APR 17, 2015 08:27 AM PDT

The Other Orion Spacecraft

WRITTEN BY: Andrew J. Dunlop
You've probably heard of the Orion space capsule. It's part of the Multi-Purpose Crew Vehicle or (MPCV), NASA's next manned spacecraft. Weighing 21 tons, it will be boosted into space by a rocket and carry up to six astronauts to the International Space Station, possibly to the Moon, a nearby asteroid, or Mars.

The 4000 tonne Project Orion spacecraft riding a shockwave into outer space

But back in the fifties and early sixties there was a serious plan for another spacecraft called Orion. One version would have been as tall as a sixteen-story skyscraper, and in the shape of a giant bullet. It would weigh roughly 4000 tons and have a crew of up to a hundred and fifty people, each of whom would have their own private cabin. Designers of this Orion would not be concerned with weight. Their design would be intentionally massive, and tough, built like an ocean going ship, with a hull of heavy steel plate. Their Orion would blast off from the Nevada desert, or some other remote location, directly into space- and eventually accelerate to about one tenth of the speed of light.

In about three months few months it would land on Mars. Using their massive ship, stocked with all of the provisions, scientific equipment, even full laboratories required, the crew would spend a year completing an extensive study of Mars.

At the end of that year, Orion would blast off from Mars, not to return to Earth, but to head deeper into space, to Saturn, where it would orbit for a year, studying the planet's rings and moons. Then Orion would head for home. At the end of its five-year mission, this Orion would return to Earth with samples from Mars, Phobos, Deimos, Enceladus, Iapetus and Saturn's rings, all of which they would have already been studying in the Orion's extensive laboratories during the year and a half voyage home, all accomplished before 1975.

Sounds like a thrilling science fiction novel, right? Well, actually, from 1958 to 1964, American scientists undertook a very serious, very well-funded project to realize this very vision they called Project Orion. If you've never heard of it, that's because until quite recently the entire project was highly classified.

But how could such a thing even be possible? And if it was possible, why was it never constructed? Well, there was, you could say, a hitch. This massive, super-fast interplanetary starship would have been propelled by nuclear bombs. Yes, nuclear bombs. Crazy? Well, actually not at all.

You may think that when a nuclear bomb goes off, everything in its wake gets vaporized, right? Actually, scientists were surprised to discover that the tower that suspended the first ever nuclear device detonated in the Nevada desert was not turned into atoms. The tower was blown into pieces, yes, but the pieces were all flung, in tact, in some cases, many miles away. During one of the first underground nuclear tests called Operation Plumbbob, high speed photography showed the massive metal cap placed on top of the detonation pit was not destroyed or melted. It was flung far into the air, possibly into orbit.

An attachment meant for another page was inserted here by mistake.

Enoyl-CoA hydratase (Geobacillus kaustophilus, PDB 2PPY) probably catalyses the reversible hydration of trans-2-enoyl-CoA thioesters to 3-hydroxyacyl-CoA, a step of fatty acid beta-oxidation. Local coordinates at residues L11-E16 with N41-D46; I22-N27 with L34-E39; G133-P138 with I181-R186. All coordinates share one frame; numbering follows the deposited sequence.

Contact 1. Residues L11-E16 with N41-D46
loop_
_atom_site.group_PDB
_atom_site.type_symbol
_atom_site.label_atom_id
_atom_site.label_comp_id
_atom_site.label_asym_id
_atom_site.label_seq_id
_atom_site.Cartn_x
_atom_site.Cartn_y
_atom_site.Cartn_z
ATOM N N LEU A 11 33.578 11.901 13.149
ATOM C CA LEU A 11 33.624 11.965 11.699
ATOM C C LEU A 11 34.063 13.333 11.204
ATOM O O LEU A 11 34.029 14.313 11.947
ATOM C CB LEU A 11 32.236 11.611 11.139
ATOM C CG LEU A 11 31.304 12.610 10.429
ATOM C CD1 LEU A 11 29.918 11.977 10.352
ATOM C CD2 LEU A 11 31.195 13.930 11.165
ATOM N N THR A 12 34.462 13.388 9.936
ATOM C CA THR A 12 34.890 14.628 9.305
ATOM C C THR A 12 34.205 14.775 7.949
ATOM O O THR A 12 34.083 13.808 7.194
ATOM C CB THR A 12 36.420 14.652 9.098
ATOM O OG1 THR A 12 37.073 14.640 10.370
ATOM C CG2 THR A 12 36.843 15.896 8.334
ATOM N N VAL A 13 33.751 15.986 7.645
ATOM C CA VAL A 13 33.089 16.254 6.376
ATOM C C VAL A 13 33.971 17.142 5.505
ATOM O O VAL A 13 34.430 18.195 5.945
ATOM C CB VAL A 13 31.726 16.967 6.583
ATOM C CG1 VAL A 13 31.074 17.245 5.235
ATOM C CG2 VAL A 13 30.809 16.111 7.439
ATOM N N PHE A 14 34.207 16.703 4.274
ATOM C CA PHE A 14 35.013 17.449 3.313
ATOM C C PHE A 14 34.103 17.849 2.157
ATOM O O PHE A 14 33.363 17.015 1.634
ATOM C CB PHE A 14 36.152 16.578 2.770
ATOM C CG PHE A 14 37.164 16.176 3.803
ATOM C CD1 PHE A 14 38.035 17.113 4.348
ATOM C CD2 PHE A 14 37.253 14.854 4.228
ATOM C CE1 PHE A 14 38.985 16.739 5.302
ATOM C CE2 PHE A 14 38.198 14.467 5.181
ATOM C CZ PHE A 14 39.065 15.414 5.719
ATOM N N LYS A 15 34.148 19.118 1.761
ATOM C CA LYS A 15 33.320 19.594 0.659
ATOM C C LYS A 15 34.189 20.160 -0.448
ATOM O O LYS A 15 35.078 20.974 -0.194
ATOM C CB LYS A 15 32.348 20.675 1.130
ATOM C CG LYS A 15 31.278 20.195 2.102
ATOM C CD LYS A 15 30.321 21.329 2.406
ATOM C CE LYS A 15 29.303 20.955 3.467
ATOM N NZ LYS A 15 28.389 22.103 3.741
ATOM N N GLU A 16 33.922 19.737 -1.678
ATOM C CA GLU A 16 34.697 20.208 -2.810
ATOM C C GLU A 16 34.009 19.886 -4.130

These surprising results gave scientists an idea: what if you could design a craft that could ride the shockwave not just from one nuclear device, but from a series of them ejected out of the back of the craft? As they started doing the math, they realized that, properly engineered, a truly massive spaceship could not just ride these detonations into space and eventually accelerate to a little over one tenth the speed of light.

A team was assembled, and work began on this epic enterprise. Over time, the team worked out designs for the ship, the small nuclear bombs to propel it, the system to eject them from the rear of the craft, how to keep the pusher plate that would absorb the shockwaves from melting. They had even identified the shipyard that would build Orion and devised a number of possible methods for launching Orion into orbit without contaminating the Earth with radiation and electromagnetic pulses. But then came the Nuclear Test Ban Treaty that outlawed any further atmospheric detonation of nuclear devices. And that was pretty much it. The project was shelved. By that point NASA was already devoting all of its resources toward chemical rockets in the race to the Moon. And without the public ever knowing, a very buildable, highly capable, truly massive starship went from being very close to being a scientific mission, back into the realm of science fiction.


(Source: ArmaugPlanet.com)
About the Author
  • Andrew J. Dunlop lives and writes in a little town near Boston. He's interested in space, the Earth, and the way that humans and other species live on it.
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